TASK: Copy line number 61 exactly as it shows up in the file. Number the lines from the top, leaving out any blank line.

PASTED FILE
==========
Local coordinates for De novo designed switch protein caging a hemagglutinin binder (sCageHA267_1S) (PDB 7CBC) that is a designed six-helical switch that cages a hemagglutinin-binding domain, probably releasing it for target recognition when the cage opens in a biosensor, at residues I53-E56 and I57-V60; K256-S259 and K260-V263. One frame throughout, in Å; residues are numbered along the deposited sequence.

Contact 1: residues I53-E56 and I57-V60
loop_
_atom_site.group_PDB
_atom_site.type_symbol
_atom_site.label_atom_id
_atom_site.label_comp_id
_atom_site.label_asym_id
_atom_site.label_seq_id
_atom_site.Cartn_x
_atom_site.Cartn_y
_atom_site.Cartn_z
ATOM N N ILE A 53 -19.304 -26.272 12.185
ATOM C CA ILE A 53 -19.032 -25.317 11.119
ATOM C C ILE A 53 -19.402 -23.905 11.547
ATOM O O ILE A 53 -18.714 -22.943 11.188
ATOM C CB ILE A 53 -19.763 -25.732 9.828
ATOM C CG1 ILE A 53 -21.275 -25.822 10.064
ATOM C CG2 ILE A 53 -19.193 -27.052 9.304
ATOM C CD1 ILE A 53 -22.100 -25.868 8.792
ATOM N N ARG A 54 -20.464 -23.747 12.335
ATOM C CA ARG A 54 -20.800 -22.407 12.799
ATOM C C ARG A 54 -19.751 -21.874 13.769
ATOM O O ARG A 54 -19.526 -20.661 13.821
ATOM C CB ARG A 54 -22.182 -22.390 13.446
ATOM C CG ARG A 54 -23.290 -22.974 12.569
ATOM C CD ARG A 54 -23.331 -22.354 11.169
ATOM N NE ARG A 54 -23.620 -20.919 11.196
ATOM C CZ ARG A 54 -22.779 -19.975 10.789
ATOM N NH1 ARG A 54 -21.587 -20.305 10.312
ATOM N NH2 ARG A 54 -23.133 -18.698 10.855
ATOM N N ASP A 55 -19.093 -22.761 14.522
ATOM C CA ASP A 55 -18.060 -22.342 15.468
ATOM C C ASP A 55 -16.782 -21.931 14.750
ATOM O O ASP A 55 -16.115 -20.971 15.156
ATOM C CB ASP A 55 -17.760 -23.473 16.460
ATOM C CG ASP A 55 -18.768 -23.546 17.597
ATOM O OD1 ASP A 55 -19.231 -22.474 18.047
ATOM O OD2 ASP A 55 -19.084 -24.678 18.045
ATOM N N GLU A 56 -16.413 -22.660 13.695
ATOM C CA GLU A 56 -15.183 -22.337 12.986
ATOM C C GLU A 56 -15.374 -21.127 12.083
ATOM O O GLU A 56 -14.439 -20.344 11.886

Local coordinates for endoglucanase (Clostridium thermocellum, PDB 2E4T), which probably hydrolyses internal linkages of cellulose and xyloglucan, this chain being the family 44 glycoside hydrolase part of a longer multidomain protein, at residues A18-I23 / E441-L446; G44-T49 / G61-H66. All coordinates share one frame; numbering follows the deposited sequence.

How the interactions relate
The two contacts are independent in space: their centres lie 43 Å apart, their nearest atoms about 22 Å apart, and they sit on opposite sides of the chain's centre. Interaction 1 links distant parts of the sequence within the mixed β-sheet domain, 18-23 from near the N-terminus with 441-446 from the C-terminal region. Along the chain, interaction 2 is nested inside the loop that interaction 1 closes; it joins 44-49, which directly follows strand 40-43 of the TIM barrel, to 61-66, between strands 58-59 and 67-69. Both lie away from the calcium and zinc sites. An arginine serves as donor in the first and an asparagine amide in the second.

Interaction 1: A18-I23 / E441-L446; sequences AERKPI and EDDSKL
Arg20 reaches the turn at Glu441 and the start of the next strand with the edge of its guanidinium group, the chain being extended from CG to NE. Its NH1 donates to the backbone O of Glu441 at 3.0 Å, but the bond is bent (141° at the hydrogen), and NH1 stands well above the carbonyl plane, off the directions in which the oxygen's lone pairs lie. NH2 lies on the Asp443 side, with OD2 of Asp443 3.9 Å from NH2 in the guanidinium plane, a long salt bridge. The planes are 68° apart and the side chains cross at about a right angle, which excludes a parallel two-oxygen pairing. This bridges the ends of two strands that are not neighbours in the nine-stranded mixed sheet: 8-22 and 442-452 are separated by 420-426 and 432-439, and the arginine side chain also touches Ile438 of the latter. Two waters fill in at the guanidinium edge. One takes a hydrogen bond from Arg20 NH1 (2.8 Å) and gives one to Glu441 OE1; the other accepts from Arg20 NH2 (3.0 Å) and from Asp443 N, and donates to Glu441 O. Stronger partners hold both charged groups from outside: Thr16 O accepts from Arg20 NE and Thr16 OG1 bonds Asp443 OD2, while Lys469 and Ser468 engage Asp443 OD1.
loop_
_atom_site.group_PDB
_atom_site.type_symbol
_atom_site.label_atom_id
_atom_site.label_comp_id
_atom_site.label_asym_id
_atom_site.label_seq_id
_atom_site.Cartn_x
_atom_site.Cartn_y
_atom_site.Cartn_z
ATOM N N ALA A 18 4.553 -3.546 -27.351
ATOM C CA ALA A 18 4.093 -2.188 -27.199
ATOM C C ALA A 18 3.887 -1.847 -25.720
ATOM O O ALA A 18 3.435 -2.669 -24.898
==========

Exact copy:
ATOM C C ALA A 18 3.887 -1.847 -25.720